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What Does the Ed Tech Explosion Mean for Student Privacy?

The pandemic sparked growth in free digital tools for students and teachers. As that trend continues, student privacy protections are gaining more focus — and, it seems, more enforcement.

red school lockers
The research was grim: A study released late last year from the nonprofit Internet Safety Labs found that most educational technology software — tools that students increasingly use for daily learning — is also doing double duty as a digital marketing assistant. The report estimated that 96 percent of apps used in schools share student data with third parties.

Parents are often unaware. Teachers and school IT professionals are often too busy to provide more privacy protection oversight.

School districts, meanwhile, typically welcome the free-to-use technology provided by for-profit companies, given that budgets are often stretched to their breaking points and the apps, software and even computers can provide vital 21st-century learning experiences.

“As is often the case with K-12 education, one of the biggest challenges is having adequate resources available for schools to comply with compliance requirements and stay on top of different risks and threats,” David Sallay, a former chief privacy officer for the Utah State Board of Education who now works for the data privacy nonprofit Future of Privacy Forum, told Government Technology.

But as the pandemic slides into the history books — COVID-19 sparked a quick need for the latest ed tech — those privacy issues are coming into clearer focus and gaining more attention from educational groups, advocates, government agencies and lawmakers. Best practices about how to better protect student privacy are starting to emerge as the realization sets in that ed tech will continue to grow with or without the sustained need for remote learning.


The numbers can seem staggering to people who grew up with a devotion to Trapper Keepers and were awed by those ancient Apple IIe computers in classrooms.

On average, students today use more than 140 ed-tech tools during the school year, according to recent research from North Carolina-based ed-tech company LearnPlatform. The most common tools include Google Suite, YouTube and Kahoot!. Even more ed-tech tools promise to hit the market over the next decade or so. One recent market report estimated that global spending on educational technology will reach $421 billion by 2032, a compound annual growth rate of 12.9 percent.

“With tech-enabled learning here to stay, understanding which tools are both effective and safe will not only improve teaching and learning, but help budget decisions as districts face a fiscal cliff as stimulus dollars are spent, too,” LearnPlatform co-founder and Chief Executive Officer Karl Rectanus said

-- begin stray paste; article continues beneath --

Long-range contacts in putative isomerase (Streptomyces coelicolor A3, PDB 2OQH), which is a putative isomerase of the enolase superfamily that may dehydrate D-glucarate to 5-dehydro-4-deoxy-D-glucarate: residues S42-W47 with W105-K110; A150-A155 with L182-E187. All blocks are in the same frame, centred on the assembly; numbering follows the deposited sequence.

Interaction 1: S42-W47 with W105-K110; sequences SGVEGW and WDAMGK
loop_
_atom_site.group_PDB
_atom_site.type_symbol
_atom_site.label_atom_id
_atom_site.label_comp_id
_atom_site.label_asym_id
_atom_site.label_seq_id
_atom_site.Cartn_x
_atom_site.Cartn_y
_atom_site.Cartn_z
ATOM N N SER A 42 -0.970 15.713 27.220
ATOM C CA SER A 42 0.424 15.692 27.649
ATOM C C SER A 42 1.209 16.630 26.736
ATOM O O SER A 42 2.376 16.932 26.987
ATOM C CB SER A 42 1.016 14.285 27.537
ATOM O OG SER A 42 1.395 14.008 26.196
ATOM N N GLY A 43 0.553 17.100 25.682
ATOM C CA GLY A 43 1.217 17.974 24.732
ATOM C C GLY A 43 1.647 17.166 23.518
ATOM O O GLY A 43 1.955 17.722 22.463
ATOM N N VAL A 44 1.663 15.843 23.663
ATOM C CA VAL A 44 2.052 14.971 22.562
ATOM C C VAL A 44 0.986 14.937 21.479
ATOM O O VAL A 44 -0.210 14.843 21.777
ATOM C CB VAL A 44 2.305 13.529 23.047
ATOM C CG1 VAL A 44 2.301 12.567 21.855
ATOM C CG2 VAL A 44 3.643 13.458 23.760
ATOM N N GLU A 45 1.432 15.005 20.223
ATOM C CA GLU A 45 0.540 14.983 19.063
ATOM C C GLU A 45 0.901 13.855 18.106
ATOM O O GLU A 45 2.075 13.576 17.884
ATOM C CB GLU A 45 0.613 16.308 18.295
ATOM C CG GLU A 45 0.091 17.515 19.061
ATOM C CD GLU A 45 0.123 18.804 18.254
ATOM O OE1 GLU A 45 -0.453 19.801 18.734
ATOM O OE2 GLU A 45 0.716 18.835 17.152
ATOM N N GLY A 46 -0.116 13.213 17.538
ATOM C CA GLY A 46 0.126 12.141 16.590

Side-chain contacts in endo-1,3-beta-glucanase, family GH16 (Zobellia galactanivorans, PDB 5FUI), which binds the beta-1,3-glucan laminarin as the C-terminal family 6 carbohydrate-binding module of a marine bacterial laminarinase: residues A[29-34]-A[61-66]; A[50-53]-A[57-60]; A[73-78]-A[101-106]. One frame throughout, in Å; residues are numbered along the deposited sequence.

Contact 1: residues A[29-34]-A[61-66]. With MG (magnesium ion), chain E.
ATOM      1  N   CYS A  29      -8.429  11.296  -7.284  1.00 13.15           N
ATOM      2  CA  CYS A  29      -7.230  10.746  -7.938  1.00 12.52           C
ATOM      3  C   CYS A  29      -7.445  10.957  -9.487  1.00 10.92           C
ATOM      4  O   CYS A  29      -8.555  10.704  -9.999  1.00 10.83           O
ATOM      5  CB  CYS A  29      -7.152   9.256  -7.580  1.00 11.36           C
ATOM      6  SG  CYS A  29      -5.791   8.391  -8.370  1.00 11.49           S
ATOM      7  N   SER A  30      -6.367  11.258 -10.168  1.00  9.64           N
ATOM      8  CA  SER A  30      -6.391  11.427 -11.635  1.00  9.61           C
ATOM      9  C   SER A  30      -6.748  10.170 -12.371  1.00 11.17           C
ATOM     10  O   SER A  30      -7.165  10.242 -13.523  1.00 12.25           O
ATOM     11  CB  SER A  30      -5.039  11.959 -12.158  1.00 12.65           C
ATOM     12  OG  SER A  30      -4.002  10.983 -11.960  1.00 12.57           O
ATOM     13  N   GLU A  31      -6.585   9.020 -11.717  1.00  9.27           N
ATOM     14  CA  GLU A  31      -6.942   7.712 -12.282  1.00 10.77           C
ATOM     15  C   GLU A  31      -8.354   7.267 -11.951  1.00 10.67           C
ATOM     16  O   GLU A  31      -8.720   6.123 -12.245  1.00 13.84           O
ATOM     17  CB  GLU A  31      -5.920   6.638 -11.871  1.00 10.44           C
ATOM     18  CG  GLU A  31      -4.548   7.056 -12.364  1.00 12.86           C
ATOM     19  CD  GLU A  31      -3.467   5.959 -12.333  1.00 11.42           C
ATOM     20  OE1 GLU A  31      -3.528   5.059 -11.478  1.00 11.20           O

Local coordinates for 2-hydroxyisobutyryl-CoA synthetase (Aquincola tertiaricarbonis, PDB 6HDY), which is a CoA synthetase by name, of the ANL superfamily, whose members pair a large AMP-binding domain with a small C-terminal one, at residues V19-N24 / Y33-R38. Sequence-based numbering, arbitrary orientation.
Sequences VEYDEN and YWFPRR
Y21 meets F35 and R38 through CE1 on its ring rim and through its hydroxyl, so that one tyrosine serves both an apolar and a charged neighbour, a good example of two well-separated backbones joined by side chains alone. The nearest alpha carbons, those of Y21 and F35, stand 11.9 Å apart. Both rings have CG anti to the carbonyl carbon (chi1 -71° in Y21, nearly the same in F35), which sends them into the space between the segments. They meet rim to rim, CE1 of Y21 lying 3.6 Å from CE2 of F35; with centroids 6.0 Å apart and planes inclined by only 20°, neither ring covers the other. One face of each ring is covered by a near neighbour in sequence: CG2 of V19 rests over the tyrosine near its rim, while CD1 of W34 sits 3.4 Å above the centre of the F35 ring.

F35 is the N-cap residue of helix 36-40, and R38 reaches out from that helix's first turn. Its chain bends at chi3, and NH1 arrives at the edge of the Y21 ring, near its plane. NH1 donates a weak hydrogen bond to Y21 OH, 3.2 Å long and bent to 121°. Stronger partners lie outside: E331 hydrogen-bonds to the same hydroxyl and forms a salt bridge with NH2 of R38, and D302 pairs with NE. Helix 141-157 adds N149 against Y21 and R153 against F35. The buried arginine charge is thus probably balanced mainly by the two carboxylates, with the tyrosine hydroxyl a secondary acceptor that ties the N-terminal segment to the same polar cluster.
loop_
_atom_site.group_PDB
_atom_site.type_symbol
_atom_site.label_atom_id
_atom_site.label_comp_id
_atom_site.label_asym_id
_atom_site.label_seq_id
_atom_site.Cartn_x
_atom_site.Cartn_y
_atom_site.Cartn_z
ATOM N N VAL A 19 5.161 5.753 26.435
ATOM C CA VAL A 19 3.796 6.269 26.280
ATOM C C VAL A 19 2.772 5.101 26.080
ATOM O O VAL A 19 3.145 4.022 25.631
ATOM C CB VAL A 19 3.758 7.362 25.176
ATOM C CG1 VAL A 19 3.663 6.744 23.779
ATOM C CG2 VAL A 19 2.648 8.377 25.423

in a statement.

More ed tech promises more risk when it comes to student privacy and breaches — and that risk is already meaningful. For instance, nearly 100 student data breaches were tallied between 2016 and 2020 by the U.S. Government Accountability Office, according to another recent study.

Then, in early 2022, ed-tech firm Illuminate Education suffered a data breach; free lunch, special education and other data for more than 800,000 current and former New York public school students was compromised.

Illuminate has since been acquired by Renaissance, a major provider of K-12 ed-tech tools, and while Renaissance officials would not offer detailed comment about the breach because of “ongoing litigation,” a spokesperson said that Illuminate immediately took affected systems offline and notified potential victims by July 2022.

Another cautionary tale comes from the U.S. Federal Trade Commission (FTC), charged with enforcing the Children’s Online Privacy Protection Act (COPPA) and similar laws.

The agency sued California-based ed-tech supplier Edmodo — its free and subscription online platform and mobile app hosted virtual class spaces and discussions, and enabled the sharing of materials and other tasks — because, the FTC said, the company’s collection of student email addresses, birth dates, phone numbers and other data that was then used to craft and deliver advertising was a violation of COPPA.

The law requires Edmodo and similar companies to notify parents, schools and teachers about data collection and obtain parental consent for the data’s noneducational use. Earlier this year, the FTC proposed a $6 million settlement order.

Edmodo, which once served as many as 600,000 students in a single school year, is now out of business and would be unable to pay the settlement, the federal agency said. But the FTC wants to send a warning to other ed-tech firms and otherwise raise awareness of student privacy protections.

Statistic showing that 96% is the percentage of apps used in schools that share student data with third parties. Source: Internet Safety Labs
“This order makes clear that ed-tech providers cannot outsource compliance responsibilities to schools or force students to choose between their privacy and education,” said Samuel Levine, director of the FTC’s Bureau of Consumer Protection, in a statement. “Other ed-tech providers should carefully examine their practices to ensure they’re not compromising students’ privacy.”